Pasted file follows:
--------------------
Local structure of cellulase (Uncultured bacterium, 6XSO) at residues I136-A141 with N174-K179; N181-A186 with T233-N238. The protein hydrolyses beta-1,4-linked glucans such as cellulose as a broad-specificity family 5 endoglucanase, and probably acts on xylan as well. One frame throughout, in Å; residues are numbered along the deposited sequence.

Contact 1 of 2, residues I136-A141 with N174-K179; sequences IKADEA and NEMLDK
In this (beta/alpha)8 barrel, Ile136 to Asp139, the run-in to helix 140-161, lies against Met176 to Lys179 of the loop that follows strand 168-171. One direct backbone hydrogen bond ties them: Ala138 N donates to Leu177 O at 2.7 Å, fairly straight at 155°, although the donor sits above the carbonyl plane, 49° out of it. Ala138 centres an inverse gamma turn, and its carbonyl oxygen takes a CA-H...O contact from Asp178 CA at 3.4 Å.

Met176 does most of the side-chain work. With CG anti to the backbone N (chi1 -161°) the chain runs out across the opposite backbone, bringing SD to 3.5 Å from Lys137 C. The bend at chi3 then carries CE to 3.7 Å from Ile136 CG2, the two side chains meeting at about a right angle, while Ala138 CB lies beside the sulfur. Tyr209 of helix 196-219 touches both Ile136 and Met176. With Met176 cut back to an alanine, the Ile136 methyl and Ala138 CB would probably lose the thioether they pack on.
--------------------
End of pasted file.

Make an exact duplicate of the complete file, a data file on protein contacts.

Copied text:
Local structure of cellulase (Uncultured bacterium, 6XSO) at residues I136-A141 with N174-K179; N181-A186 with T233-N238. The protein hydrolyses beta-1,4-linked glucans such as cellulose as a broad-specificity family 5 endoglucanase, and probably acts on xylan as well. One frame throughout, in Å; residues are numbered along the deposited sequence.

Contact 1 of 2, residues I136-A141 with N174-K179; sequences IKADEA and NEMLDK
In this (beta/alpha)8 barrel, Ile136 to Asp139, the run-in to helix 140-161, lies against Met176 to Lys179 of the loop that follows strand 168-171. One direct backbone hydrogen bond ties them: Ala138 N donates to Leu177 O at 2.7 Å, fairly straight at 155°, although the donor sits above the carbonyl plane, 49° out of it. Ala138 centres an inverse gamma turn, and its carbonyl oxygen takes a CA-H...O contact from Asp178 CA at 3.4 Å.

Met176 does most of the side-chain work. With CG anti to the backbone N (chi1 -161°) the chain runs out across the opposite backbone, bringing SD to 3.5 Å from Lys137 C. The bend at chi3 then carries CE to 3.7 Å from Ile136 CG2, the two side chains meeting at about a right angle, while Ala138 CB lies beside the sulfur. Tyr209 of helix 196-219 touches both Ile136 and Met176. With Met176 cut back to an alanine, the Ile136 methyl and Ala138 CB would probably lose the thioether they pack on.